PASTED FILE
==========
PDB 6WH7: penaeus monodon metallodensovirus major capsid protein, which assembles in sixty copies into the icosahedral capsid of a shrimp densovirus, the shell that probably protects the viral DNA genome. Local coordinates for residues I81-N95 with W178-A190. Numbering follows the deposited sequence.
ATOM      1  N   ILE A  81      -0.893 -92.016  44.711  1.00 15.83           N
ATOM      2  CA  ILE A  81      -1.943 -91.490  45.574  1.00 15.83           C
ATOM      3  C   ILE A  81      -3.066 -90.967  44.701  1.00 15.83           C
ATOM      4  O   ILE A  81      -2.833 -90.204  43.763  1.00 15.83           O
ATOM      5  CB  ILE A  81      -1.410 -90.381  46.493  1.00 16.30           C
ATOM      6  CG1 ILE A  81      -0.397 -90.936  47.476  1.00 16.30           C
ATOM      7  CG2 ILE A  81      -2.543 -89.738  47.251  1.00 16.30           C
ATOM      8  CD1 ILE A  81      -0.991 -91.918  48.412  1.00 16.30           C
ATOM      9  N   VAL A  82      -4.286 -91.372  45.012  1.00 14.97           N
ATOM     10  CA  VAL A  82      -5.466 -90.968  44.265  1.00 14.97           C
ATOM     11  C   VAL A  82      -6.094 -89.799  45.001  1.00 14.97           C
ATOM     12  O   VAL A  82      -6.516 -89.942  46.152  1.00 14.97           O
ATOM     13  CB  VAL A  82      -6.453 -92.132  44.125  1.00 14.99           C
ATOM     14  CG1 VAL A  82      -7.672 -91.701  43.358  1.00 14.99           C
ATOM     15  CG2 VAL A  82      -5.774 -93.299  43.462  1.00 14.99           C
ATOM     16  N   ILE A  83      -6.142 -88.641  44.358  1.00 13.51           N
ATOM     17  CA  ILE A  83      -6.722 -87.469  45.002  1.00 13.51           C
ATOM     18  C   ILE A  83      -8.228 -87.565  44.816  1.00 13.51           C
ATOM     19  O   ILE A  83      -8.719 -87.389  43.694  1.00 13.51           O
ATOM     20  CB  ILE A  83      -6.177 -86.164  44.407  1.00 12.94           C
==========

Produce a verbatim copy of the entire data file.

PDB 6WH7: penaeus monodon metallodensovirus major capsid protein, which assembles in sixty copies into the icosahedral capsid of a shrimp densovirus, the shell that probably protects the viral DNA genome. Local coordinates for residues I81-N95 with W178-A190. Numbering follows the deposited sequence.
ATOM      1  N   ILE A  81      -0.893 -92.016  44.711  1.00 15.83           N
ATOM      2  CA  ILE A  81      -1.943 -91.490  45.574  1.00 15.83           C
ATOM      3  C   ILE A  81      -3.066 -90.967  44.701  1.00 15.83           C
ATOM      4  O   ILE A  81      -2.833 -90.204  43.763  1.00 15.83           O
ATOM      5  CB  ILE A  81      -1.410 -90.381  46.493  1.00 16.30           C
ATOM      6  CG1 ILE A  81      -0.397 -90.936  47.476  1.00 16.30           C
ATOM      7  CG2 ILE A  81      -2.543 -89.738  47.251  1.00 16.30           C
ATOM      8  CD1 ILE A  81      -0.991 -91.918  48.412  1.00 16.30           C
ATOM      9  N   VAL A  82      -4.286 -91.372  45.012  1.00 14.97           N
ATOM     10  CA  VAL A  82      -5.466 -90.968  44.265  1.00 14.97           C
ATOM     11  C   VAL A  82      -6.094 -89.799  45.001  1.00 14.97           C
ATOM     12  O   VAL A  82      -6.516 -89.942  46.152  1.00 14.97           O
ATOM     13  CB  VAL A  82      -6.453 -92.132  44.125  1.00 14.99           C
ATOM     14  CG1 VAL A  82      -7.672 -91.701  43.358  1.00 14.99           C
ATOM     15  CG2 VAL A  82      -5.774 -93.299  43.462  1.00 14.99           C
ATOM     16  N   ILE A  83      -6.142 -88.641  44.358  1.00 13.51           N
ATOM     17  CA  ILE A  83      -6.722 -87.469  45.002  1.00 13.51           C
ATOM     18  C   ILE A  83      -8.228 -87.565  44.816  1.00 13.51           C
ATOM     19  O   ILE A  83      -8.719 -87.389  43.694  1.00 13.51           O
ATOM     20  CB  ILE A  83      -6.177 -86.164  44.407  1.00 12.94           C